Seat Dynamics

This diagram shows the two phases of the hindleg action (illustrated here in walk where it is most clear) and how the rider's seat interacts with these phases of movement.

The first phase (left-hand diagrams) is when the hindleg reaches under the horse's body and lands, and the other phase (right-hand diagrams) is when the hindleg pushes back and stretches out behind the horse's body. In the horse's natural way of moving, this push back is accompanied by a tilting forward of the pelvis (un-tucking), with a dropping (hollowing) of the spine, and a raising of the head.
When the hindleg steps under the horse (first phase) the pelvis is brought into a tucked orientation, and the back is lifted. At this moment, the horse's head will tend to drop.

The top two diagrams show the interaction of the seat with these two stages when the rider is starting from the basis of an 'upright seat', where there is little core engagement. When the hindleg pushes out behind, and the horse's pelvis disengages, this seat provides no resistance, and is drawn into the 'fork seat' position by the powerful forces of the horse's movement.

In this seat dynamic, both horse and rider's backs become hollow during this phase, and the horse will 'come against the bit'. There is little transmission of the energy generated by the hindleg though the horse's body to maintain a longitudinal, postural stretch towards the bit - it is all used up in locomotion.
Because the horse's pelvis has 'un-tucked' in the push-back phase of the stride, it is then compromised in its ability to subsequently reach forwards under the horse's body in the following phase. The result is hindlegs which work out-behind the horse, and cannot generate power and collection.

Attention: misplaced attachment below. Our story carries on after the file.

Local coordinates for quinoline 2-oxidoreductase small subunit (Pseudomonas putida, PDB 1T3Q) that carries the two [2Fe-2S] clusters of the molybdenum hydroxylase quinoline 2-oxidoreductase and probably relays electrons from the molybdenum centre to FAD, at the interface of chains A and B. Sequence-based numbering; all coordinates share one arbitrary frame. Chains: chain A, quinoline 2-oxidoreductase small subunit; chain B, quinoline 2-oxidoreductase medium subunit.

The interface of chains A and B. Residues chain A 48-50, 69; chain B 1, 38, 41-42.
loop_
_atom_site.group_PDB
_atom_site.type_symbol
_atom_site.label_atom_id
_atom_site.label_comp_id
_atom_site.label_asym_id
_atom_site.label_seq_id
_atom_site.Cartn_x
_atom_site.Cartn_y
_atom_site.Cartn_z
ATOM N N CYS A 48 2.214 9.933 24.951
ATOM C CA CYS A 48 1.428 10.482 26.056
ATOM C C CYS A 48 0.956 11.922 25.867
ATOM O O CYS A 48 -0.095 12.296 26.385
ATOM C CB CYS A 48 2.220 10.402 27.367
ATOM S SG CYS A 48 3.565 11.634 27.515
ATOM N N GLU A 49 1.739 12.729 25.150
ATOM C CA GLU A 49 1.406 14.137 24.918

In the bottom two diagrams, the rider is coming from the basic dynamic of the tucked pelvis. In this position, when the hindleg reaches under, the seat - with a stretching of the lumbar back and lifting of the pubic arch - follows into the accompanying tuck of the horse's pelvis, consolidating it, and allowing the horse to step further underneath his body.
When the hindleg then stretches out, the rider's abdominal muscles engage to RESIST the un-tucking of the seat, and this has the effect of resisting the horse's own disengagement of the pelvis. Both horse's and rider's backs are prevented from hollowing, and the horse is therefore able to maintain longitudinal stretching, and keep softening into the contact.

Clearly, with the engaged seat there is still a change in orientation in both horse and human pelvises between the two phases of the stride, but even the relatively small postural influence of the engaged seat on the horse - resulting in a slight change in the horse's pelvic orientation - has the power to profoundly alter the horse's balance and overall biomechanics, and to generate a significant amount of channeled power.

The postural influence of the engaged rider, therefore, is not by any means a rigid, unyielding influence - it is a dynamic interaction with the horse's movement, but what it PROMOTES is consistency in the horse's ability to lift the back and maintain transmission of power from haunches through to contact.

If you would like a step by step guide to learning how to rider in this way, see 'The Gymnastic Rider' from Happy Horse Training:

Go back to the Dressage Diagrams index page

Return from Seat Dynamics to the Happy Horse Training home page

The pages on HHT are so wide-ranging and interrelated that we strongly recommend you look at the site plan to find other subjects that may interest you.

New! Comments

Anything to say about this page? Leave your comment in the box below.
Share this page:
Enjoy this page? Please pay it forward. Here's how...